Another aspect of dying Christendom was the underpinnings of pluralism and postmodernism in both high culture (academia) and low culture (pop culture). Morality that was once standardized by the Ten Commandments had been replaced by “it is not wrong if I don’t hurt myself or anyone else” kind of ambiguity. What was once considered true for all was no longer considered true for anyone. The objective was replaced with the subjective. The universal was replaced with the relative. And John 3:16 was replaced with Matthew 7:1. When you refer to “God” or religion, you no longer had the cultural reference point of Christianity. And the idea that there was only one way to God was considered intolerant and full of bigotry.
Post-Christendom: Re-enters Culture
I believe we are now living in a culture of Post-Christendom. While it may be the death of Christendom, I believe it is also the rebirth of Christianity. All cultural assumptions are now gone. Nominalism is dying off because Christianity now only has value to those who value Christ above all things. Moralism is dying off because Christians are returning to the message of Christianity (the gospel). Zionism is dying off, because we are more globally aware of what God is doing in the world and how we play a small part in it.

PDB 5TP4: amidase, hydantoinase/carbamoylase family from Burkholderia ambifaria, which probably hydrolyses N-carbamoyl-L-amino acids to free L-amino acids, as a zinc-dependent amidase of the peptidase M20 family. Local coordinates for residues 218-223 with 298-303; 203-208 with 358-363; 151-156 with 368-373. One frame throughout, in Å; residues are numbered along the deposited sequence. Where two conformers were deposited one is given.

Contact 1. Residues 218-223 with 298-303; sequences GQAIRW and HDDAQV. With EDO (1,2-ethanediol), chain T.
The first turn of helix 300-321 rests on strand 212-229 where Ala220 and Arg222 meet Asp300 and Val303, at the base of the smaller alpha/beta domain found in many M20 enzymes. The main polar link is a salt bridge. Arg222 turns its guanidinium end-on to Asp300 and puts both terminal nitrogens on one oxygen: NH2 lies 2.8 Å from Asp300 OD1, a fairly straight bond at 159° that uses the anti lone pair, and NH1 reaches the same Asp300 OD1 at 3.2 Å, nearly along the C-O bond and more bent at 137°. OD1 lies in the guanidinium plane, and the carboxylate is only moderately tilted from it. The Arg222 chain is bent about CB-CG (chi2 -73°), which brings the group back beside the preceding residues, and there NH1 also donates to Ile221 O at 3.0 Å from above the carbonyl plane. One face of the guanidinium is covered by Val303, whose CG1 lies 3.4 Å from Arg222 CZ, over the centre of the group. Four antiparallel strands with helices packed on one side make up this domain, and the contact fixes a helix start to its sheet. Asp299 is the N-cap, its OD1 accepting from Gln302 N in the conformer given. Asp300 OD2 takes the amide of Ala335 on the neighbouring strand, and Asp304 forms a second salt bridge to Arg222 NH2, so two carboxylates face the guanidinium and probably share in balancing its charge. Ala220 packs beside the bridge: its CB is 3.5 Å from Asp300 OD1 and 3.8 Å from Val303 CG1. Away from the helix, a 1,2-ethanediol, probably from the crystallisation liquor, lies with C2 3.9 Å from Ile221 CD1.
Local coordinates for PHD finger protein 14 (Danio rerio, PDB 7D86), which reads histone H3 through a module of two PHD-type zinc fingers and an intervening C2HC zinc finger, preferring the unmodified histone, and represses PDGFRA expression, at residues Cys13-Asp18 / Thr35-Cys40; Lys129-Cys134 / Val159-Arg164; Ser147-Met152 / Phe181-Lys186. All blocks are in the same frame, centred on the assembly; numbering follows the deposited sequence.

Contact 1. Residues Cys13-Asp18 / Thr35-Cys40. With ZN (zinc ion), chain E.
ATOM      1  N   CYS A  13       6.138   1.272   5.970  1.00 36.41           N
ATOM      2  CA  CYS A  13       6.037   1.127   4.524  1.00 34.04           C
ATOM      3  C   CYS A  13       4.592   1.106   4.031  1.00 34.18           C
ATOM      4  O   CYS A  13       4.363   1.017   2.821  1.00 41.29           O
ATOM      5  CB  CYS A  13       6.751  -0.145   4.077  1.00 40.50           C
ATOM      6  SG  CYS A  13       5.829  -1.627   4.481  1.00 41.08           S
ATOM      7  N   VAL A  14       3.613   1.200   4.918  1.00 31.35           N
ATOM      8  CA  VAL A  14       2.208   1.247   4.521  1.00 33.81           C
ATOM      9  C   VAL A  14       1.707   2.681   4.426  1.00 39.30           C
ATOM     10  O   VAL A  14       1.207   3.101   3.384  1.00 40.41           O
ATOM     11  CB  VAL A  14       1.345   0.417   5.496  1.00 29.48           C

In Post-Christendom, we have an opportunity to be known for what we are for rather than what we are against. We have an opportunity to bring clarity to our identity as disciples of Jesus Christ, to come out of the sub-cultures and ghettos we have created in the past to live, work, and play to a world where we are called to shine as a city on a hill. We can reintroduce ourselves to our neighbors, coworkers, and playmates with compassion and conviction. We don’t have to seek cultural approval and acceptance because the gospel tells us the only approval and acceptance we need has already been given to us and is sitting at the right hand of God the Father.
The posture in Post-Christendom is to enter in culture in ordinary ways by ordinary people and demonstrate the extraordinary love of God by laying our lives down for the sake of the gospel. It is a posture that recognizes we are dealing with a world where John 3:16 does not make sense to them because Genesis 1:1 does not make sense to them. We enter in with humility and kindness, understanding the posture of our Savior towards us who were once hostile in mind and rebels to His cause of redemption.
Perhaps there has never been a time more exciting and opportunistic for Christians in the United States than right now. May God be so kind to bring renewal and revival to the apostolic faith once for all handed down to the saints as we live, move, and have our being in Him—exiles proclaiming the excellencies of Him who called us out of darkness and into his marvelous light!
Tim Brister is a pastor, writer, and church planting specialist. Find out more on his blog: Provocations and Pantings.